In-house Insights: Property Disputes
Mar 1 2024
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Jane Wallenstein looks at some of the big employment stories of July 2012, including the announced decision to charge fees in the Employment Tribunal and Employment Appeal Tribunal; the most recent statistics in employment litigation; an update on the position regarding maternity leave and surrogacy and, finally, a recent case which has further clarified the difference between the definitions of worker and employee.
Following on from their ‘Charging Fees in Employment Tribunals and the Employment Appeal Tribunal consultation’, the government has now published their response and confirmed that, as of summer 2013, fees will be charged in Employment Tribunals and the Employment Appeal Tribunal.
There will be two fees payable by claimants; an initial “issue fee” when they lodge a claim and a “hearing fee” prior to a listed hearing. These will be based on the type of claim; with level 1 indicating the more straightforward claims and the remainder being allocated to level 2.
Therefore the fees will be as follows:
These figures will vary in the event there are multiple claims.
In addition, there will also be fees for specific types of application, namely:
A remission system will be established (as used in the civil courts) which will excuse those on low incomes from having to pay the fees. This has been included so as to protect access to justice for claimants who cannot afford to pay any or part of the fees. In essence, the system will permit claimants to provide proof of their financial eligibility for either a full or partial remission, based on their receipt of certain benefits, or their (and their partner's) gross annual income, or their (and their partner's) monthly disposable income. Interestingly, the current system does not take into account savings or redundancy payments, albeit there is some discussion about reviewing this.
In addition, tribunals will be given a discretionary power to order the losing party to pay any costs of the successful party incurred by way of fees.
The annual ET statistics were published at the end of last month.
Some of the key statistics include:
As some of you may recall, we touched on the issue of maternity leave for mothers of children born by
surrogates earlier this year and how the tribunal had referred
to the ECJ, the question of whether a mother expecting a baby
through surrogacy is entitled to maternity leave and various
benefits including paid leave (in C-D v S-T).
By way of an update, it has been recently announced by the government that it is considering the possibility of granting leave and pay for mothers of children born by surrogates in statute. BIS is looking into this and, in addition, it is the subject of a Private Member's bill, Surrogate Parents (Leave, Pay and Allowance Arrangements) Bill 2010-12.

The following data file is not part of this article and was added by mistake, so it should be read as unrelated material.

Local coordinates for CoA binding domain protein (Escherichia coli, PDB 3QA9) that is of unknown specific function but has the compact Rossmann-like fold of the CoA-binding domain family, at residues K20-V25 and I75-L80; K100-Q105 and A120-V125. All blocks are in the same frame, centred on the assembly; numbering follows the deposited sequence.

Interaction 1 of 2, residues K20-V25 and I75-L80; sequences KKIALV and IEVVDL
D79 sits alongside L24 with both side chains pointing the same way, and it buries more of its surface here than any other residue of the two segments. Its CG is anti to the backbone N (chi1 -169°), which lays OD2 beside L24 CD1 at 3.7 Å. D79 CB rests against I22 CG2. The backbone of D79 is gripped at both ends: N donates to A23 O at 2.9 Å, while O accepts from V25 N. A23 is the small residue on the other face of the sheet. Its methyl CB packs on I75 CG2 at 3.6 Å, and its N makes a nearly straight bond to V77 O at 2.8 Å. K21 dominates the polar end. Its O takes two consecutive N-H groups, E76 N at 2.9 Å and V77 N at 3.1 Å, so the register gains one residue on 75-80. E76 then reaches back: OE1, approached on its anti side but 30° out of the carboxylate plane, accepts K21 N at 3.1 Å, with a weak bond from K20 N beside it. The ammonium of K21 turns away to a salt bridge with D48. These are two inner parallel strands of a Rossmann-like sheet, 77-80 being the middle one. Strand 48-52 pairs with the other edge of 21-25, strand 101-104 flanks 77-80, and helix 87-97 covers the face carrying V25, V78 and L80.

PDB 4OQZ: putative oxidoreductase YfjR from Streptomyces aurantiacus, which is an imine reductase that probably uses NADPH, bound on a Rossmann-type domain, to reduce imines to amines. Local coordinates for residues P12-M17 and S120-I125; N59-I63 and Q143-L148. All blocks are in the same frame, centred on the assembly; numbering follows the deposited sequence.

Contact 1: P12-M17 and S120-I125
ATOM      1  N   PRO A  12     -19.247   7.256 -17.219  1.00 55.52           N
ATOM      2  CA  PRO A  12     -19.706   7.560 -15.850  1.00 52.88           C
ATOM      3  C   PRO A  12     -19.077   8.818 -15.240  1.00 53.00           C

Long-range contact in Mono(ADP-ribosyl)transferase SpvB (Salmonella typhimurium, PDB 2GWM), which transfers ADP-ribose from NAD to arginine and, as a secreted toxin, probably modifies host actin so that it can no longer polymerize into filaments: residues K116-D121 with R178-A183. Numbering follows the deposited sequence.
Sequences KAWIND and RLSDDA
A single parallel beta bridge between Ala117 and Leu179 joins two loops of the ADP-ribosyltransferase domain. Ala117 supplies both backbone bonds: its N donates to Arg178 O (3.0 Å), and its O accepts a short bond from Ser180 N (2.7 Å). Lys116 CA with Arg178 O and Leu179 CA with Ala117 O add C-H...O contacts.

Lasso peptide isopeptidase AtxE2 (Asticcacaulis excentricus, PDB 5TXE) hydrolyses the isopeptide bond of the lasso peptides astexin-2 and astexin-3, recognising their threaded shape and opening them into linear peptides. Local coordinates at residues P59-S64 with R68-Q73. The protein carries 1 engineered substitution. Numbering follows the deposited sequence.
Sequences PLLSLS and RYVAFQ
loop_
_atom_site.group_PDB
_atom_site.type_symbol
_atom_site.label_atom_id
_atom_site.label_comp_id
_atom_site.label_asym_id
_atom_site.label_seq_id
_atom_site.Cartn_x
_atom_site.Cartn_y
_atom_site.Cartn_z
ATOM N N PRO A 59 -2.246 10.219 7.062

Although little more than this is known at this stage, it does look promising that there may be a change in this area of law so as to ensure greater clarity and fairness for all mothers; we shall, of course, keep you posted on the outcomes of the above, when these are known.
The recent Court of Appeal case of The Hospital Medical Group Ltd v Westwood has helped further clarify what can distinguish an employee from a worker.
Dr Westwood was a GP with his own practice. He was also engaged by the Hospital Medical Group Ltd (HMG) to carry out hair restoration surgery on a self-employed basis. By way of background, HMG engages surgeons with practices in their own right and none are engaged on contracts of employment. Upon termination of this agreement, Dr Westwood brought claims for unlawful deductions from wages and holiday pay.
The ET held that he was a worker (under section 230(3)(b) of the Employment Rights Act 1996) and based this decision on the fact that he had a contract to perform services personally for Hospital Medical Group Ltd and this organisation was neither his "client or customer".
An appeal was lodged at the EAT (who upheld the ET’s decision) and then the Court of Appeal.
HMG was primarily arguing that the definition of worker in s.230(3)(b) excludes a person who provides services to a 'client or customer' of any profession or business carried on by him.
The Court of Appeal therefore sought to distinguish between;
Dr Westwood fell into the second category. The Hospital Medical
Group Ltd was neither Dr Westwood's "client or customer" and had
recruited him to undertake procedures on its behalf. This was
further clarified by the fact that when he worked for them he was
clearly referred to as "one of our surgeons". They held that, even
though he was in business on his own account, he was clearly an
integral part of The Hospital Medical Group Ltd's undertaking and
was providing services. On that basis he was, therefore, a worker
and was not someone carrying on a business undertaking, who was
excluded from the worker status definition.